The essential feature of any diatonic scale is that it uses 7 nominals, each one once and without skipping any. Diatonic scales contain a mixture of whole tones and semitones, and generally feature more whole tones than semitones.
It is important to note that standard Western musical notation is based upon the diatonic scale, in that for purposes of naming the notes, each degree of the diatonic scale is assigned a letter-name in alphabetical order according to ascending pitch -- these are the diatonic scale's nominals. Notes which carry accidentals in addition to the letter-name were originally felt to lie outside the diatonic system.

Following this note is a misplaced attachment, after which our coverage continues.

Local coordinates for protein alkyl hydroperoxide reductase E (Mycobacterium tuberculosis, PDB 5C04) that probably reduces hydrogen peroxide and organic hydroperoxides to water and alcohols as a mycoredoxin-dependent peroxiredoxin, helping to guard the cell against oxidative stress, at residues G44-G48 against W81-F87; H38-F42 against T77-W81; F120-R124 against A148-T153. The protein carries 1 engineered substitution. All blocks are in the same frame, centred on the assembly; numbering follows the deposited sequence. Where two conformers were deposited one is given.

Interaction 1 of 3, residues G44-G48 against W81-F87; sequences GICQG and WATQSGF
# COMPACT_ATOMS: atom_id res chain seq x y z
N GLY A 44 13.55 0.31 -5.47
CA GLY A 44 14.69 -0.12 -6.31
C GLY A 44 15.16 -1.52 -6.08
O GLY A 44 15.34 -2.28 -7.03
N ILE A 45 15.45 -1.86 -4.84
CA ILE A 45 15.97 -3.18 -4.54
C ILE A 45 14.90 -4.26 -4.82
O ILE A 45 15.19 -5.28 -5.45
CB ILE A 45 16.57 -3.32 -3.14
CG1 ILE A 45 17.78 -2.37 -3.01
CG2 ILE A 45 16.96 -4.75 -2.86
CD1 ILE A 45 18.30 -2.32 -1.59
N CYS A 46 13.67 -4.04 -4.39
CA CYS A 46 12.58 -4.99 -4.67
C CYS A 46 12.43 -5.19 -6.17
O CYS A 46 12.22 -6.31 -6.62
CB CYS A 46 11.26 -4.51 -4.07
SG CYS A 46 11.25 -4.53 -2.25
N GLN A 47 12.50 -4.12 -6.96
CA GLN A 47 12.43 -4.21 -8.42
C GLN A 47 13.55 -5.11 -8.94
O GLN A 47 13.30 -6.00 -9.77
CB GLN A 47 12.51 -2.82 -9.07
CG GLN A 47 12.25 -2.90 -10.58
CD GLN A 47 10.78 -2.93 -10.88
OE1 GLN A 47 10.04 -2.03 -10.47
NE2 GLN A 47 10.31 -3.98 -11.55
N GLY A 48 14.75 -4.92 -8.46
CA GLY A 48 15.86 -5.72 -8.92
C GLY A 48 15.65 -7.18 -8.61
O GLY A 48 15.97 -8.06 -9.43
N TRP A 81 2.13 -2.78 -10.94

The primary form of the ancient Greek "diatonic genus" (see #2 below) resulted in a scale which has this ascending L and s pattern:
L s L L s L L
where L = the "whole-tone", s = the semitone, and 5L + 2s = the octave, which gets its name from the fact that 8 diatonic notes span the equivalence-interval with 2:1 ratio.
Later (c.800 AD), medieval European theorists discarded the long Greek names (as in the perfect immutable system), along with the chromatic genus and enharmonic genus, and substituted Roman letters thus:
L s L L s L L A B C D E F G A
The ratio between the logarithmic sizes of the L and s (i.e., the whole-tone and diatonic-semitone, or synonymously the "whole-step" and "half-step") is called the R or Blackwood R value, named after Easley Blackwood, who formulated it in his book The Structure of Recognizable Diatonic Tunings.